OCUUPIED JERUSALEM – A Reuters cameraman killed by tank fire in the Gaza Strip along with five other civilians this week was deliberately targeted by Israeli forces, Human Rights Watch said on Sunday.
The group said its on-site investigation of Wednesday’s death of Fadel Shana, 23, indicated an Israeli tank crew fired "recklessly or deliberately" at the Reuters news agency cameraman and his soundman.
"Israeli soldiers did not make sure they were aiming at a military target before firing, and there is evidence suggesting they actually targeted the journalists," HRW’s Middle East director, Joe Stork, said in a statement.
According to witnesses and footage taken from Shana’s own camera, there was no military activity by Palestinian militants at the scene of the attack, the HRW report said.
Shana was traveling in a pickup truck with his soundman Wafa Abu Mizyed, who told HRW that they had passed by an Israeli tank on a hilltop and then stopped to film the surrounding area.
Shana, wearing a flak jacket marked "Press" in large letters, "set up his camera and the tripod and asked me to push away some children who had gathered around us," Abu Mizyed told HRW, adding that there was no shooting in the area at the time.
Then he said he heard "a sound like ‘boof’… I looked towards Fadel and found him lying on the ground and repeating the Shehada," he said using the Arabic term for the Muslim declaration of faith.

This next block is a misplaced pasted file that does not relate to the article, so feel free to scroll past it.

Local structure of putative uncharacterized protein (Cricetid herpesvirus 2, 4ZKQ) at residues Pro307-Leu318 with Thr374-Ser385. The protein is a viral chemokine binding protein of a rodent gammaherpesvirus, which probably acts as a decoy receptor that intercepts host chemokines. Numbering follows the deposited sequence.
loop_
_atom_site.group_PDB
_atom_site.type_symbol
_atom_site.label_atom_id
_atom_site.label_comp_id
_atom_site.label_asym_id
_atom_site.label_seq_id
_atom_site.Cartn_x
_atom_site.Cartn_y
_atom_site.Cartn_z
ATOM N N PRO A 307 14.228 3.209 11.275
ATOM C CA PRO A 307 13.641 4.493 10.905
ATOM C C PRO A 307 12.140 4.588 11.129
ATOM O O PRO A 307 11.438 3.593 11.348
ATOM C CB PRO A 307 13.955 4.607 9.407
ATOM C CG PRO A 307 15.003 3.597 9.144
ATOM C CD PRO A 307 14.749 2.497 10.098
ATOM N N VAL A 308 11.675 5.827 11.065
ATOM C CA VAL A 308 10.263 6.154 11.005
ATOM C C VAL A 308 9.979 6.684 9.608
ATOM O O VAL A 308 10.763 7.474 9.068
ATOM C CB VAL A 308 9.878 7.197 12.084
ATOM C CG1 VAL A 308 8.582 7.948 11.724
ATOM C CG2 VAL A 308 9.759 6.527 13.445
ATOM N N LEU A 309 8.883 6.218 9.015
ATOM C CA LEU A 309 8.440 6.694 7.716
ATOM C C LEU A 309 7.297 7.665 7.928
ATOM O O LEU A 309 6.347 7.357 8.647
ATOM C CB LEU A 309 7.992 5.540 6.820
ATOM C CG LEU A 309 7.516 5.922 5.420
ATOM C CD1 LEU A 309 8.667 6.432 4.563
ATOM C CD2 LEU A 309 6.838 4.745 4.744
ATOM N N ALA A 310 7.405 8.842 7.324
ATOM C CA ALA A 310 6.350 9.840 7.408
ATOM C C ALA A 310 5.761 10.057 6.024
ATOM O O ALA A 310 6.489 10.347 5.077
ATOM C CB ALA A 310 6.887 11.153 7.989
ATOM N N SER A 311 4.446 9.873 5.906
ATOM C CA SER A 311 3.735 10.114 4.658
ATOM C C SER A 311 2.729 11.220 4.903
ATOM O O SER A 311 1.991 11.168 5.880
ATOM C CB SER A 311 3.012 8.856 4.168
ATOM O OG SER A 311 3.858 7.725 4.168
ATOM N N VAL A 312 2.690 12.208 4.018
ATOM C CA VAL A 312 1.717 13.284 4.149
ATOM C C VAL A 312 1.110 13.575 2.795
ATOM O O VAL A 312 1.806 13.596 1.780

Three civilians were also killed, including two teenage boys on a bicycle, at the same time as the journalist. On Sunday, two more teenage boys wounded in the attack died of their injuries, medics said.
Abu Mizyed, whose hands were injured, said he ran towards the main road looking for help.
Shana’s footage showed an Israeli tank firing a shell just before the camera went black. Others journalists who arrived at the scene shortly after the shelling also said they came under tank fire.
"The Reuters truck was clearly marked ‘TV’ and ‘Press’ and drove by the tank twice, so it’s hard to believe the Israeli tank crew didn’t see the pickup contained only journalists," Stork said.
Shana was covering clashes that killed 17 other Palestinians and three Israeli soldiers the day he died.
Throughout the day, Israeli troops were in the area "conducting searches and they were under fire the whole time," an army spokeswoman told AFP, disputing reports that Palestinian militants were not active at the scene.
The Israeli military stressed that journalists and other civilians put their lives at risk when they enter combat zones.
The HRW urged Israel to launch an independent investigation into the killings. The army spokeswoman said a formal inquiry would probably be announced soon.
The rights group also called on Israel to stop using flechette shells, the controversial weapon that reportedly killed Shana.
The shells explode in the air, releasing thousands of metal darts, and are widely condemned by rights groups which say they indiscriminately kill civilians, particularly in Gaza, one of the world’s most densely populated areas.
In October 2002, Physicians for Human Rights went to Israel’s High Court seeking to outlaw the use of flechette shells against Palestinians but the court upheld the continued use of the weapon.